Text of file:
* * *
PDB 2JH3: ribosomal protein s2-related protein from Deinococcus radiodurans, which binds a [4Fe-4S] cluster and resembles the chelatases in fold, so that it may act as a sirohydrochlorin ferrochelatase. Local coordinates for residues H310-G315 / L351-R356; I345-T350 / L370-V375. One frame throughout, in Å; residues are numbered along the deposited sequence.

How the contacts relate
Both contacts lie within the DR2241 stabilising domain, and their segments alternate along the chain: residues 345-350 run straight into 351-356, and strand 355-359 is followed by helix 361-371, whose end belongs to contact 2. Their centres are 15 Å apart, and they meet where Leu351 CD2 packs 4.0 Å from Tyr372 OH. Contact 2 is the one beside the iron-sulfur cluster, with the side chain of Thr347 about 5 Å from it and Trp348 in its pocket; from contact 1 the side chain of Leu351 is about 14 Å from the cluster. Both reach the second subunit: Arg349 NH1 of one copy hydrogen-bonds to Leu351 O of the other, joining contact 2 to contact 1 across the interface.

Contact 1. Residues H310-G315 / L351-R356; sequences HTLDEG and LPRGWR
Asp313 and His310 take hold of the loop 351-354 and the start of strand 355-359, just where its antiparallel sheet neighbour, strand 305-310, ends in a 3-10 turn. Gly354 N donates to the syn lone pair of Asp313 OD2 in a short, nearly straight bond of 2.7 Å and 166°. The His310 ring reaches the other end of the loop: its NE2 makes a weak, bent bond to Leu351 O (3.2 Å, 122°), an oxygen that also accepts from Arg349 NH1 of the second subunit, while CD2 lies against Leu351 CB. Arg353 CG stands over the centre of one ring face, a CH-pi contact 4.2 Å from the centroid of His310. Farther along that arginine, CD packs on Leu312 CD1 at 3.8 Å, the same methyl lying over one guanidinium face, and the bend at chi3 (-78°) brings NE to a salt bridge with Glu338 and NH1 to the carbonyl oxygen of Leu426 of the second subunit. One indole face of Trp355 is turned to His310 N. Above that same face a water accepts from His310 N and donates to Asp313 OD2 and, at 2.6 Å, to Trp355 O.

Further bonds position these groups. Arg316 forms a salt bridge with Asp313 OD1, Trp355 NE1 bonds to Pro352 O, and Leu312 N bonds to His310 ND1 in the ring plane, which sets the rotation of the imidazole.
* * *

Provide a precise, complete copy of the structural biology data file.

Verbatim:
PDB 2JH3: ribosomal protein s2-related protein from Deinococcus radiodurans, which binds a [4Fe-4S] cluster and resembles the chelatases in fold, so that it may act as a sirohydrochlorin ferrochelatase. Local coordinates for residues H310-G315 / L351-R356; I345-T350 / L370-V375. One frame throughout, in Å; residues are numbered along the deposited sequence.

How the contacts relate
Both contacts lie within the DR2241 stabilising domain, and their segments alternate along the chain: residues 345-350 run straight into 351-356, and strand 355-359 is followed by helix 361-371, whose end belongs to contact 2. Their centres are 15 Å apart, and they meet where Leu351 CD2 packs 4.0 Å from Tyr372 OH. Contact 2 is the one beside the iron-sulfur cluster, with the side chain of Thr347 about 5 Å from it and Trp348 in its pocket; from contact 1 the side chain of Leu351 is about 14 Å from the cluster. Both reach the second subunit: Arg349 NH1 of one copy hydrogen-bonds to Leu351 O of the other, joining contact 2 to contact 1 across the interface.

Contact 1. Residues H310-G315 / L351-R356; sequences HTLDEG and LPRGWR
Asp313 and His310 take hold of the loop 351-354 and the start of strand 355-359, just where its antiparallel sheet neighbour, strand 305-310, ends in a 3-10 turn. Gly354 N donates to the syn lone pair of Asp313 OD2 in a short, nearly straight bond of 2.7 Å and 166°. The His310 ring reaches the other end of the loop: its NE2 makes a weak, bent bond to Leu351 O (3.2 Å, 122°), an oxygen that also accepts from Arg349 NH1 of the second subunit, while CD2 lies against Leu351 CB. Arg353 CG stands over the centre of one ring face, a CH-pi contact 4.2 Å from the centroid of His310. Farther along that arginine, CD packs on Leu312 CD1 at 3.8 Å, the same methyl lying over one guanidinium face, and the bend at chi3 (-78°) brings NE to a salt bridge with Glu338 and NH1 to the carbonyl oxygen of Leu426 of the second subunit. One indole face of Trp355 is turned to His310 N. Above that same face a water accepts from His310 N and donates to Asp313 OD2 and, at 2.6 Å, to Trp355 O.

Further bonds position these groups. Arg316 forms a salt bridge with Asp313 OD1, Trp355 NE1 bonds to Pro352 O, and Leu312 N bonds to His310 ND1 in the ring plane, which sets the rotation of the imidazole.